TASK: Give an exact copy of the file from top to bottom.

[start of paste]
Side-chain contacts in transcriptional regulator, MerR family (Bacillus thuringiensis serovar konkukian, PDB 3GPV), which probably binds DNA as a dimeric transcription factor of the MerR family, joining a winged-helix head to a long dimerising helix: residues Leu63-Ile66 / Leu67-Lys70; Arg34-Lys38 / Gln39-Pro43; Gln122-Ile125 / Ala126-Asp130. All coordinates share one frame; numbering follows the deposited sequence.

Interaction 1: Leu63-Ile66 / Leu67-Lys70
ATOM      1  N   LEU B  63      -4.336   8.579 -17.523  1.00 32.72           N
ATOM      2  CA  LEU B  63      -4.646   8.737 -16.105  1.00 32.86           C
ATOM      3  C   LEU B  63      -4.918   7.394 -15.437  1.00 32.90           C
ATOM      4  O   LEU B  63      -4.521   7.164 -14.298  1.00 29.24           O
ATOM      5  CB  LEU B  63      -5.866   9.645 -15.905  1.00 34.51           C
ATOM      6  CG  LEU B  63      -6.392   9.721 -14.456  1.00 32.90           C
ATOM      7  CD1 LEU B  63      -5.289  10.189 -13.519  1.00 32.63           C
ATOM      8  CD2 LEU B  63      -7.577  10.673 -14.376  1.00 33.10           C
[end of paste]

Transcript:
Side-chain contacts in transcriptional regulator, MerR family (Bacillus thuringiensis serovar konkukian, PDB 3GPV), which probably binds DNA as a dimeric transcription factor of the MerR family, joining a winged-helix head to a long dimerising helix: residues Leu63-Ile66 / Leu67-Lys70; Arg34-Lys38 / Gln39-Pro43; Gln122-Ile125 / Ala126-Asp130. All coordinates share one frame; numbering follows the deposited sequence.

Interaction 1: Leu63-Ile66 / Leu67-Lys70
ATOM      1  N   LEU B  63      -4.336   8.579 -17.523  1.00 32.72           N
ATOM      2  CA  LEU B  63      -4.646   8.737 -16.105  1.00 32.86           C
ATOM      3  C   LEU B  63      -4.918   7.394 -15.437  1.00 32.90           C
ATOM      4  O   LEU B  63      -4.521   7.164 -14.298  1.00 29.24           O
ATOM      5  CB  LEU B  63      -5.866   9.645 -15.905  1.00 34.51           C
ATOM      6  CG  LEU B  63      -6.392   9.721 -14.456  1.00 32.90           C
ATOM      7  CD1 LEU B  63      -5.289  10.189 -13.519  1.00 32.63           C
ATOM      8  CD2 LEU B  63      -7.577  10.673 -14.376  1.00 33.10           C